AT&T and Dish were the big spenders in the FCC's wireless auction

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There's no doubt that companies spent a ton of money in the FCC's latest wireless auction -- $44.9 billion of it, to be precise. But who was it that was so eager to part with their cash? You don't have to wonder for much longer. The FCC has revealed the winning bidders, and there's little doubt as to who the frontrunners are. AT&T was by far the biggest spender. It shelled out almost $18.2 billion for 251 licenses to use that coveted AWS-3 spectrum, or nearly three times what it spent on 700MHz frequencies back in 2008. Dish, meanwhile, made its broadband ambitions pretty clear by snapping up a sizable $13.3 billion in airwaves.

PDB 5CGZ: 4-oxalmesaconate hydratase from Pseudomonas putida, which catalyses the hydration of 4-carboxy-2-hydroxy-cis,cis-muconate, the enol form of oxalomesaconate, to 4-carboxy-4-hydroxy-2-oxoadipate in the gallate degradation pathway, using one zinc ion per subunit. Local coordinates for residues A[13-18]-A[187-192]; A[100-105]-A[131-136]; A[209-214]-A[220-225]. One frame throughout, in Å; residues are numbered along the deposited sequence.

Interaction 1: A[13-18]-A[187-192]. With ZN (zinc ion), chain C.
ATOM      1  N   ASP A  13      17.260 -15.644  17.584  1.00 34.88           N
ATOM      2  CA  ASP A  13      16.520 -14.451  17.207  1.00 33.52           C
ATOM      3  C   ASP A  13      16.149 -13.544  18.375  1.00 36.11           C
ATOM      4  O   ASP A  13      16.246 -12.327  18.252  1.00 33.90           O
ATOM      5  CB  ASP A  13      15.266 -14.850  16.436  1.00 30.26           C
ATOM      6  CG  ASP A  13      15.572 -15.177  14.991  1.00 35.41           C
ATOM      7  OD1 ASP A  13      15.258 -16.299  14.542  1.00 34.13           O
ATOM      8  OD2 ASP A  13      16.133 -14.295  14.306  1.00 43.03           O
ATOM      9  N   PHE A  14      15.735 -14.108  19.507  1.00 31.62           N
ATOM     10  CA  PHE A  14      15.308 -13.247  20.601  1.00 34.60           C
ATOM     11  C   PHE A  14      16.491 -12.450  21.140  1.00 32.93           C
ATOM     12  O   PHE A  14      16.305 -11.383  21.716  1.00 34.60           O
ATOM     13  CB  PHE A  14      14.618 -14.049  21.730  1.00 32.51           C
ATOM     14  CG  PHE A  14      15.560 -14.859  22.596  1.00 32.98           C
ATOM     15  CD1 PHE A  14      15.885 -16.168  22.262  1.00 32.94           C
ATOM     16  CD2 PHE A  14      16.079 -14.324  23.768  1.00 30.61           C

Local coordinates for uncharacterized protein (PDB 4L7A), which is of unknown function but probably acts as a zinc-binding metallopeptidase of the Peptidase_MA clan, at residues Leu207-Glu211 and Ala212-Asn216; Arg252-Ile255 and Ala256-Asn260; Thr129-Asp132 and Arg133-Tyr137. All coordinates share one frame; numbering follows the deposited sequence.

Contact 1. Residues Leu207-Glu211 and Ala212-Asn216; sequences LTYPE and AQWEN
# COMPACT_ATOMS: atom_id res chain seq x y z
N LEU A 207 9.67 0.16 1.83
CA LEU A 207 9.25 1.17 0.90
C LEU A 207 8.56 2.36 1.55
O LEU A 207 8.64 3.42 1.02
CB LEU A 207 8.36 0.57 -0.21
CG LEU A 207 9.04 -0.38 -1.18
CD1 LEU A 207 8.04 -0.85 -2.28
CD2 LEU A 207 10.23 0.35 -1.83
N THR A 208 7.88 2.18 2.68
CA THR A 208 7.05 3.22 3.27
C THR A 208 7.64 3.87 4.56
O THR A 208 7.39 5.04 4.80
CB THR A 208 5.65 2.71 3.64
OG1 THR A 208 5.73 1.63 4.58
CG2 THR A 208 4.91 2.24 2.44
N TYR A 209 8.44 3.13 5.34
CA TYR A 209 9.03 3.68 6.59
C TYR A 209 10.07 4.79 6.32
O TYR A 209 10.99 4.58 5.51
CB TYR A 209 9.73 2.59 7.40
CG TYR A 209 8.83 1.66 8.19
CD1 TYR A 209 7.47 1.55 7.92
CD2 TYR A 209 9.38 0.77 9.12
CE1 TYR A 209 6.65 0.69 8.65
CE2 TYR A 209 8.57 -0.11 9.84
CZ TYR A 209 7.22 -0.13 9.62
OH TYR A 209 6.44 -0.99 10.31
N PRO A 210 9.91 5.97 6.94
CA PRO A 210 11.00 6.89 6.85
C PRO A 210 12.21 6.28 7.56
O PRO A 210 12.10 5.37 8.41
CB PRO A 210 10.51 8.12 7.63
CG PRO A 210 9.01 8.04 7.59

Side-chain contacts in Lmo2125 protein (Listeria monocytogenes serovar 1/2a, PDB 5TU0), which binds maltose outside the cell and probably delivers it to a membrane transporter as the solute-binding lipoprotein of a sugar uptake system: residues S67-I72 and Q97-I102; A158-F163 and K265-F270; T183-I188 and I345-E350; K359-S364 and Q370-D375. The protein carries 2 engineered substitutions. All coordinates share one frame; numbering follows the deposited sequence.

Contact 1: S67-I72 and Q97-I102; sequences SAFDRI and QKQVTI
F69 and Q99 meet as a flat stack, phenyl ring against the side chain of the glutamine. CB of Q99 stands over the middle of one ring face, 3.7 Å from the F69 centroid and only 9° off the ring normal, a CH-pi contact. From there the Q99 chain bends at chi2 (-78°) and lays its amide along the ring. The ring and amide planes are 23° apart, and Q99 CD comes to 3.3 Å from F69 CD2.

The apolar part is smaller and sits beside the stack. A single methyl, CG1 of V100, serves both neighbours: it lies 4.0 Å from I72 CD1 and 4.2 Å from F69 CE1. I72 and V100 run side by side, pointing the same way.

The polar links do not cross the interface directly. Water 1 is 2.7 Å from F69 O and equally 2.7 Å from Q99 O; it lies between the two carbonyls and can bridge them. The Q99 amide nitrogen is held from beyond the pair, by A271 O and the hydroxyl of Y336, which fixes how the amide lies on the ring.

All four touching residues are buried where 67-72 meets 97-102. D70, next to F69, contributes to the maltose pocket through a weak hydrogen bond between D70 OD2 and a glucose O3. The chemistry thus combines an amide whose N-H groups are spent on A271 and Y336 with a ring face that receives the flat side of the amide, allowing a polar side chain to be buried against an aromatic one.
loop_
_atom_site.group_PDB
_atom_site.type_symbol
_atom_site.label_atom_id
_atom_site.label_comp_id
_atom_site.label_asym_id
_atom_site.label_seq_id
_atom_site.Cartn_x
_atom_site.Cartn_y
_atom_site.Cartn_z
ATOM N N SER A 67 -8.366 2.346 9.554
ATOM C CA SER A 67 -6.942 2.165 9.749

As for the others involved? Verizon certainly wasn't conservative, having bid $10.4 billion, but that's not a big leap versus the $9.3 billion it spent acquiring 700MHz spectrum years ago. Also, smaller carriers didn't have much of a stake in this auction. T-Mobile ponied up a 'modest' $1.7 billion, and Sprint already said that it would sit things out in favor of the 600MHz auction coming in 2016. All told, most of the newly available wireless bandwidth is headed to just a handful of companies, only one of which is a relative newcomer. That's good to hear if you're one of their subscribers (especially if you regularly deal with congested networks), but it's lousy if you were hoping for an abundance of fresh competition.

[Image credit: AP Photo/Mark Lennihan]

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